A change of government and a change of secretary of state led to the white paper on National Health Service reorganisation, which outlined significant structural and administrative reform of the health system. Following the publication of the Seebohm report in 1969 there had been much discussion of the boundary between social and health services and the effect this might have on the organisation of the NHS.
The white paper proposed replacing the existing tripartite system covering family practitioner services, hospital services and personal health services (administered by local authorities) with a unified system of administration.
The paper proposed the creation of area health authorities (AHAs), which would be aligned with local authority areas. These bodies would be responsible for the planning and delivery of health services in consultation with the corresponding local authorities and regional health authorities (RHAs). In practice, the day-to-day operation of services would be based around a population size or district of around 200,000 to 500,000 and would generally be linked to a district general hospital.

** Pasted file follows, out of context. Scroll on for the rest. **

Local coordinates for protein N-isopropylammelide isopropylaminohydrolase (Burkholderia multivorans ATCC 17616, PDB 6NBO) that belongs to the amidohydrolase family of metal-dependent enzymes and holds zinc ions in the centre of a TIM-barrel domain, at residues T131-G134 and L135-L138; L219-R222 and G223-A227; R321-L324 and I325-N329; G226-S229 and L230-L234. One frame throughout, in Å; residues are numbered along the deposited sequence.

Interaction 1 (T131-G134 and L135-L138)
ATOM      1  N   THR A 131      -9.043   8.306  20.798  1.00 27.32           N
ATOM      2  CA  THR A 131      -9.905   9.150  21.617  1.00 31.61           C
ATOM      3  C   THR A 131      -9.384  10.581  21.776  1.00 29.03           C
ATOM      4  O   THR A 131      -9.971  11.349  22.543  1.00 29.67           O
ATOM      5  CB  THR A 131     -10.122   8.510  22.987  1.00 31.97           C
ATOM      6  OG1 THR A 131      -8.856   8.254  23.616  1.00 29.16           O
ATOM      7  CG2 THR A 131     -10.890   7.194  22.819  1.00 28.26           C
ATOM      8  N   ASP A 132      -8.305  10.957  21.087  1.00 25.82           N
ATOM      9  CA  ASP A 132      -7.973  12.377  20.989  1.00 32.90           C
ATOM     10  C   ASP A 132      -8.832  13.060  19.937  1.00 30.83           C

The Department of Health would make capital and revenue allocations to RHAs, which in turn would allocate money to the AHAs to meet the cost of local services. Payments to practitioners would be separately funded by the department.
Transfer of personal health services from local authorities to the NHS
The white paper proposed that personal health services previously provided by local government would continue to be a part of the NHS but would instead be provided and managed by AHAs. Those services included:
- ambulance services
- population health surveillance
- family planning
- health centres
- health visiting
- home nursing and midwifery
- maternity and child healthcare
- medical, nursing and other arrangements for the prevention of illness, care and aftercare
- vaccination and immunisation.
The white paper also outlined plans for community health councils (CHCs), which were bodies to represent the views of consumers in each health authority. It was intended that CHCs would have powers to visit hospitals and other institutions as well as powers to secure information. The white paper also outlined its plans to establish a health service commissioner to investigate complaints against NHS authorities where an individual was dissatisfied with the response from the health authority.
The provisions contained within the white paper were reflected in the NHS Reorganisation Act 1973.